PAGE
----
Reporters have been wrapping themselves around street signs and lampposts since Dan Rather’s first hurricane live shot during Hurricane Carla in 1961. We tell our audiences to stay inside, is it time to take our own advice? Also, the ethics of undercover reporting, why the Department of Justice wants some RT associates to register as foreign agents, and Disney’s attempt to bring back the Mickey Mouse Club – or should we say Club Mickey Mouse. From the Missouri School of Journalism professors Amy Simons, Earnest Perry and Mike McKean: Views of the News.

CNN's Patrick Oppmann reports on Hurricane Irma from Cuba.
Courtesy CNN

Reporters have been wrapping themselves around street signs and lampposts since Dan Rather’s first hurricane live shot during Hurricane Carla in 1961. We tell our audiences to stay inside, is it time to take our own advice? 

Hollywood usually banks on big summer blockbusters… but this year, Americans said no to the going to the movies. Was it this year’s offerings? Or are our entertainment options changing and making the movie theater a thing of the past? Also, why the EPA called an AP report about Houston superfund sites yellow journalism, an ESPN commentator quits rather than call football games, and Tronc’s move to buy the New York Daily News. From the Missouri School of Journalism professors Amy Simons, Ryan Thomas and Mike McKean: Views of the News.

via Flickr user Sarah_Ackerman

Hollywood usually banks on big summer blockbusters… but this year, Americans said no to the going to the movies. Was it this year’s offerings? Or are our entertainment options changing and making the movie theater a thing of the past? 

Adam B. Vary, BuzzFeed: “Why Hollywood bombed so badly this summer

Reporters are stepping up to cover Hurricane Harvey and its aftermath in ways we haven’t seen in more than a decade. This week, a look at some of the personal stories, the changes in technology and what’s still to come in the reporting from south Texas. Also, ESPN’s decision to pull a broadcaster from a University of Virgina football game because of his name, the removal of a novel from the New York Times’ Bestseller List, and the end of an era in “pop” music. From the Missouri School of Journalism professors Amy Simons, Earnest Perry and Mike McKean: Views of the News.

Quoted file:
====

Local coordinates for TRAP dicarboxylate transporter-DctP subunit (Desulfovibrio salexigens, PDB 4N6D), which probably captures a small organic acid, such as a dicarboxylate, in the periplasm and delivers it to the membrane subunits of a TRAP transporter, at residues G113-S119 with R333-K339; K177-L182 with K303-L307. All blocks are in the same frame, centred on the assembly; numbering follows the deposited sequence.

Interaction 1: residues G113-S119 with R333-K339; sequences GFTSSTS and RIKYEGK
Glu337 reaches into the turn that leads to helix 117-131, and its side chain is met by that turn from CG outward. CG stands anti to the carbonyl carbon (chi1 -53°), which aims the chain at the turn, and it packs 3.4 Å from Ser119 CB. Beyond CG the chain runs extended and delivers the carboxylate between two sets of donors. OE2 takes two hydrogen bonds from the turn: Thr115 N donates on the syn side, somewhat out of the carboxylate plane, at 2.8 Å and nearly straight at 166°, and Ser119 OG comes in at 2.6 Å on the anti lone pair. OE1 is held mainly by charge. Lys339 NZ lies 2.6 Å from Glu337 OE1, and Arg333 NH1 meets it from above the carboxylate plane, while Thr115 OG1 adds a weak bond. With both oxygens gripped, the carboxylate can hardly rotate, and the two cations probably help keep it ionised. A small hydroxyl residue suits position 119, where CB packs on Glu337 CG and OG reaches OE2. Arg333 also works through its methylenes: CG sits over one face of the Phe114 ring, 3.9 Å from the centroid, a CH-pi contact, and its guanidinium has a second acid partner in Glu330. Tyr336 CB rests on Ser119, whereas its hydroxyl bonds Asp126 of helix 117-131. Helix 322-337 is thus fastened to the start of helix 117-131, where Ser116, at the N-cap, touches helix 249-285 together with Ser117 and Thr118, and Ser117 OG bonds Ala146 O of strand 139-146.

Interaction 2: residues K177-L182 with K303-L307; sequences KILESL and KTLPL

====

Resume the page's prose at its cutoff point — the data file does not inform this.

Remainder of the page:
Courtesy KHOU-TV

Reporters are stepping up to cover Hurricane Harvey and its aftermath in ways we haven’t seen in more than a decade. This week, a look at some of the personal stories, the changes in technology and what’s still to come in the reporting from south Texas. 

Brian Stelter, CNN Money: “Networks, newspapers out in full force as Hurricane Harvey soaks Texas

Journalists spent more than a year reporting on Monday’s historic eclipse. It only took three minutes for that event to become a footnote in history. Was the coverage worth it? Who watched it and how will it be remembered? Also, what’s ahead for Steve Bannon and Breitbart News now that he’s back at the alt-right news site following his departure from the White House, brands back off from advertising amid politically and racially-charged news coverage. From the Missouri School of Journalism professors Amy Simons, Earnest Perry and Mike McKean: Views of the News.

Missouri Department of Conservation